This post is part of a series of blogs offering a week-by-week account of my first year qualitative methods course. You can find them all under the tag GEO1018: Qualitative Methods
The first task in a qualitative methods module is to try and work out how to introduce the thing. This is not necessarily an easy task: a good portion of the students coming into the module will be ready to dismiss qualitative research as ‘anecdotal’ or ‘subjective’ in comparison to the ‘hard facts’ of quantitative research, or will expect it to be easy: it’s just talking, right? On GEO1018, I know that I’ve got around 120 BSc students, the majority of whom have signed up for a degree of coring for soil samples, lab work and computer modelling. And I’m about to tell them that they’ve got a semester of interpreting discourse ahead.
In the past, I’ve tried launching with arguments about constructivist social science, the value of experience as a form of data, the ethics of documenting unvoiced participants in the social world… generally, to a room of stony faces. I still do some of this, but I now put it off to the second lecture, in favour of a slightly more mechanistic introduction: what is qualitative data and what are the core techniques we use to get it. I think the focus on data as opposed to methods at the start is useful in (hopefully) helping students understand the end point of the methods we’re using.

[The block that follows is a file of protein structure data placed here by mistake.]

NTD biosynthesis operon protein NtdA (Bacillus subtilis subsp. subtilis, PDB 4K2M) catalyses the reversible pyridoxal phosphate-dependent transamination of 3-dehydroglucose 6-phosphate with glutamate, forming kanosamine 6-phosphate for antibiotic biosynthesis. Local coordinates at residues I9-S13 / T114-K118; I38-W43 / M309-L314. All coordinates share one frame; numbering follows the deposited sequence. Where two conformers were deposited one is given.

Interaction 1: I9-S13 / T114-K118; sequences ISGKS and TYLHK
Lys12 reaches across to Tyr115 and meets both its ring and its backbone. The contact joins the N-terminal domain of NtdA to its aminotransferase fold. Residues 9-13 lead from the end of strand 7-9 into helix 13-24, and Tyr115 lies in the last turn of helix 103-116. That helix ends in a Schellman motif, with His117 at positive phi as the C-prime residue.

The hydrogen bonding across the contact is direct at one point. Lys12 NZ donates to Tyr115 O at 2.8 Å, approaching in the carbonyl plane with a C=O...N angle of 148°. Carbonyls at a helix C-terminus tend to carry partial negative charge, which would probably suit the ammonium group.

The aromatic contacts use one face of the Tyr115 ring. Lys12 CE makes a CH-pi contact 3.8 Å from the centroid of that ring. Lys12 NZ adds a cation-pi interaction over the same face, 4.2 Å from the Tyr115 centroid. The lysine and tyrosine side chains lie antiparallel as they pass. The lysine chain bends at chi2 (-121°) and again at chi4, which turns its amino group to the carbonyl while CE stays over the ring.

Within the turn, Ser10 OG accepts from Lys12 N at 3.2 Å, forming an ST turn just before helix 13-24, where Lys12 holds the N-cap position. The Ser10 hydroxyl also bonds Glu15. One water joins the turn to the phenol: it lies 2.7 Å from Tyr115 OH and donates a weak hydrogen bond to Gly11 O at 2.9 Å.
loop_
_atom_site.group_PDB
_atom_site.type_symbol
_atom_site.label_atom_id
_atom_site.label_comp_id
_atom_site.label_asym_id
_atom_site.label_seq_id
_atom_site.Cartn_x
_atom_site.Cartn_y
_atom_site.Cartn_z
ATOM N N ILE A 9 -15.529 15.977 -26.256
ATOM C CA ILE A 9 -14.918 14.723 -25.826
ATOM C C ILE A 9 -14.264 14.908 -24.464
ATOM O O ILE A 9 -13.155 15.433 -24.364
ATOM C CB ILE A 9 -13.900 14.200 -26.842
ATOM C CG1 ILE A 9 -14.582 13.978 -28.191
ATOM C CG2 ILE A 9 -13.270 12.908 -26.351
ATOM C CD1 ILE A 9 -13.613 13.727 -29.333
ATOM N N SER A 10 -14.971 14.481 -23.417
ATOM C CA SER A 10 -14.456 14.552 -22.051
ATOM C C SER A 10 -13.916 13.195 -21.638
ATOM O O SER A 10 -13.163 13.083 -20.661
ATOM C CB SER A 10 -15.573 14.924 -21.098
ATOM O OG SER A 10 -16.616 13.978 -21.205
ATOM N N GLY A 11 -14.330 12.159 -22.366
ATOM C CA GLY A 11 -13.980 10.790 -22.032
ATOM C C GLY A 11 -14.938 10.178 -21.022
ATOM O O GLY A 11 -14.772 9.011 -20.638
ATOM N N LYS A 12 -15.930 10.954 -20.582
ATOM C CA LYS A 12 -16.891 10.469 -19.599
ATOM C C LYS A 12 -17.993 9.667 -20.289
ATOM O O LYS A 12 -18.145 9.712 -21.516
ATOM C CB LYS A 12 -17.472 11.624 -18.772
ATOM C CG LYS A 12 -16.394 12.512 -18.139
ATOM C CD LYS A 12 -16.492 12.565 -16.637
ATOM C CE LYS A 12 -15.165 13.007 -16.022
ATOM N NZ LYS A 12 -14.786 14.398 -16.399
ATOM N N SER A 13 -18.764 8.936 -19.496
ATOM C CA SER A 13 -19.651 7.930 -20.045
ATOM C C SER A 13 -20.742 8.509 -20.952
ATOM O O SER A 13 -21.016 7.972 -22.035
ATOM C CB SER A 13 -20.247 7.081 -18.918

The seminar content (PowerPoint and handout) focuses on research questions. Research questions are something that I’ve grown less and less sceptical about over time: when I was a PhD student, I was quite dismissive of them. While I still share the critique that they can hide the complexity of a research process, I now feel that the ability to express your research in the form of a few questions at any given moment is a useful sign that it has some thought and focus behind it, even if those questions might change from day to day. It’s also useful, I think, in helping students start to understand qualitative research: it gives them something substantial to get their teeth into, which looks a little like the hypotheses they’ve been taught about previously, but is subtly different.
The actual class starts by considering the wording of some of the questions from Oldekop, J.A., et. al. 2016. 100 key research questions for the post‐2015 development agenda. Development Policy Review, 34(1), pp.55-82. I think that this is useful in showing how research questions are a ‘real world’ thing, and also allows me to show problems that qualitative methods are best suited to answering (Eg “How do different countries and cultures vary in how they conceptualise, define and operationalise ‘development’, and what is the significance of this for development policies and practices?”). By focusing on development, it also means most geography students are in their comfort zone, which I think is a good place in which to introduce these methods.
The second exercise asks them to design some research questions in groups, based on a short article about the ‘Mobike’ bicycle hire scheme in Newcastle. In all honesty, I find that in this task it’s hard to get students away from questions or methods that lead them towards quantitative research, but I’m keen to get them creating their own ideas about research from the start of the module, and it can be useful to reinforce the good ideas that come out of this discussion and gently push them in that direction!